December 13, 2017
When he was in third grade, a janitor at Steve Timmerman’s elementary school gave him a 48-star flag. It was 1959 and Alaska had just become a state, so the school was getting the new 49-star version. When he started looking around at other flags, Timmerman noticed there were several different styles of 48-star flags.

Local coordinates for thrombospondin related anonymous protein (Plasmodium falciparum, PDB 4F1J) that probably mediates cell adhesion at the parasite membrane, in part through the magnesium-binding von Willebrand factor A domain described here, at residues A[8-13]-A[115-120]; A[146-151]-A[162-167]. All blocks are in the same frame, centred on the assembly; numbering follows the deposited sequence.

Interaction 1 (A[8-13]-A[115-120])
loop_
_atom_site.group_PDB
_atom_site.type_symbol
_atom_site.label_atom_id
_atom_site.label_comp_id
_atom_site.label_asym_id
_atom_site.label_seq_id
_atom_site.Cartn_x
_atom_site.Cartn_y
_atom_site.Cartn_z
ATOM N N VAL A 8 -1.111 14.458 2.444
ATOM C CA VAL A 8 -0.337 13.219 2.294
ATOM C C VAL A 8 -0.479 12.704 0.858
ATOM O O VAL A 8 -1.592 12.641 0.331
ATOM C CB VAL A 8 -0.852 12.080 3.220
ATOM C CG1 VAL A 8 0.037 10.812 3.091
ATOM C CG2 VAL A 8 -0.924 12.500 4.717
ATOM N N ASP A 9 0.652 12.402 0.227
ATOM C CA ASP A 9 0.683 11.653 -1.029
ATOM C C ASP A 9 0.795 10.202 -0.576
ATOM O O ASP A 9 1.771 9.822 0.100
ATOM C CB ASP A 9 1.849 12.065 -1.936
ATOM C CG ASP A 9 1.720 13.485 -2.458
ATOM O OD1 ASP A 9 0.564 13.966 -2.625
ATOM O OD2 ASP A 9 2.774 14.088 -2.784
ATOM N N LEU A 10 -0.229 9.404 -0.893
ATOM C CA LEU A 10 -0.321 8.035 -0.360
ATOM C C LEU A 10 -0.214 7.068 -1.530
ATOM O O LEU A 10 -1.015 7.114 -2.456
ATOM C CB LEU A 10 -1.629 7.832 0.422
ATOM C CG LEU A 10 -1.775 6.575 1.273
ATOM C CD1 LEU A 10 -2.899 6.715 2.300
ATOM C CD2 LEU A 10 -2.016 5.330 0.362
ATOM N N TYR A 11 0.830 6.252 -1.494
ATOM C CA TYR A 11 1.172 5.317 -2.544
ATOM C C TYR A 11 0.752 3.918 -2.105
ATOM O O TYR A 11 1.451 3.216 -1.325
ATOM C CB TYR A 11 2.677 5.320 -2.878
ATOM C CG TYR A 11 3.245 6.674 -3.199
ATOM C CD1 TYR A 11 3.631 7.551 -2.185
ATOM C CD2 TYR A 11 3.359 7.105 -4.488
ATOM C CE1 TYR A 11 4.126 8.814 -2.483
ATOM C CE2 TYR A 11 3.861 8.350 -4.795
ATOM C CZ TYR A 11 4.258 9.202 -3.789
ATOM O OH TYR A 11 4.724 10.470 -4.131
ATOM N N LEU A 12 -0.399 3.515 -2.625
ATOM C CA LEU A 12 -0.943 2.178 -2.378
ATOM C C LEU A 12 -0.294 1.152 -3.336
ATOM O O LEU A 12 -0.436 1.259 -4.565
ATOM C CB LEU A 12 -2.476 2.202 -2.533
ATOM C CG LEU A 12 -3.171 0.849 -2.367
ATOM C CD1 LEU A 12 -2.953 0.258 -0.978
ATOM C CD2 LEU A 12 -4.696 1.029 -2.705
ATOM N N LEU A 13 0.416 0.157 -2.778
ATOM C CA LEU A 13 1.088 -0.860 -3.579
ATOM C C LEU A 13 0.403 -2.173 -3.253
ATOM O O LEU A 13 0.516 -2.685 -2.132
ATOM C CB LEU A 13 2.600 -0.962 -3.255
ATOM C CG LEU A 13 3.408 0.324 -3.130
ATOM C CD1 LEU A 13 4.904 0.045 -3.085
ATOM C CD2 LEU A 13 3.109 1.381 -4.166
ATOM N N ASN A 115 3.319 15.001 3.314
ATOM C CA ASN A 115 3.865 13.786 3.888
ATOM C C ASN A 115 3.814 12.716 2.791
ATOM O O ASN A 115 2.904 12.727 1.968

In the years since he was given his first flag, Timmerman, a 45-year Iowa Department of Transportation employee, continued to collect 48-star versions from wherever he could. In doing some research, he found out the 48-star flag was official from 1912 until 1959, but that there were multiple 48-star patterns made. He found some with odd star patterns and then one with gold colored stars, instead of the typical white.The gold star flag intrigued him so he began digging deeper, but could not get any definite answers as to why the stars were a different color.